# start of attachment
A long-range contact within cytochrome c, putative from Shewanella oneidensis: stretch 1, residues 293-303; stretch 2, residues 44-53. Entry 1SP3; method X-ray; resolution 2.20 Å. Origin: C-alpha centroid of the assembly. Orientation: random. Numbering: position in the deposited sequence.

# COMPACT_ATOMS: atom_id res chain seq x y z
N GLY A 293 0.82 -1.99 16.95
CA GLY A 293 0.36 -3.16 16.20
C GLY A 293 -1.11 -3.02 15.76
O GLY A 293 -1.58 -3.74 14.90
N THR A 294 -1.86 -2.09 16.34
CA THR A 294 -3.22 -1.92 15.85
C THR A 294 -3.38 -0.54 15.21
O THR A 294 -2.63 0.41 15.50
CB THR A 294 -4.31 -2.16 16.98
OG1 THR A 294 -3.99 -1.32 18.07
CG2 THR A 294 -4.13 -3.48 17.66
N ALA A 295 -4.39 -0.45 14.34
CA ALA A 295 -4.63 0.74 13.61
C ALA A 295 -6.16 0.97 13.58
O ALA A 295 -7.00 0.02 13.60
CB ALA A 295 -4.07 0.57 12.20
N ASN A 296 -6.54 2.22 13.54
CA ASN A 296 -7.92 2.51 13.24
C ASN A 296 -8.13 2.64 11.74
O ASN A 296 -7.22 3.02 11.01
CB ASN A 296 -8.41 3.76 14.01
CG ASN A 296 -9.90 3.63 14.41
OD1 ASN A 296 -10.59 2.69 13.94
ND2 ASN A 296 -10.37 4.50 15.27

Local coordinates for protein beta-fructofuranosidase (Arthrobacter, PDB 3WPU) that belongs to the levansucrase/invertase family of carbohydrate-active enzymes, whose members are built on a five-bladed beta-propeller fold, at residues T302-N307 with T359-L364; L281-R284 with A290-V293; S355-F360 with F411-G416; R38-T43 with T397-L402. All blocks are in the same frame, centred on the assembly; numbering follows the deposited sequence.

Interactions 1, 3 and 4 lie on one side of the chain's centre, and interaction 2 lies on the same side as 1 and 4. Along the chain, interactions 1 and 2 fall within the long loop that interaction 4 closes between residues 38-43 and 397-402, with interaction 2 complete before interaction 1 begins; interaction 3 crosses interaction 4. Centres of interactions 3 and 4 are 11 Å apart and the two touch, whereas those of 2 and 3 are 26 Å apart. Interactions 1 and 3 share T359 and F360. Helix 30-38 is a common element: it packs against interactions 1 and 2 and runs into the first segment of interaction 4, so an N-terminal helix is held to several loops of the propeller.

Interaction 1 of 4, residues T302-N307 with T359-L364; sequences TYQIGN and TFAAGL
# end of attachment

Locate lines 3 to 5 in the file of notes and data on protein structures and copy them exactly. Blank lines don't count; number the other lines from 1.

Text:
N GLY A 293 0.82 -1.99 16.95
CA GLY A 293 0.36 -3.16 16.20
C GLY A 293 -1.11 -3.02 15.76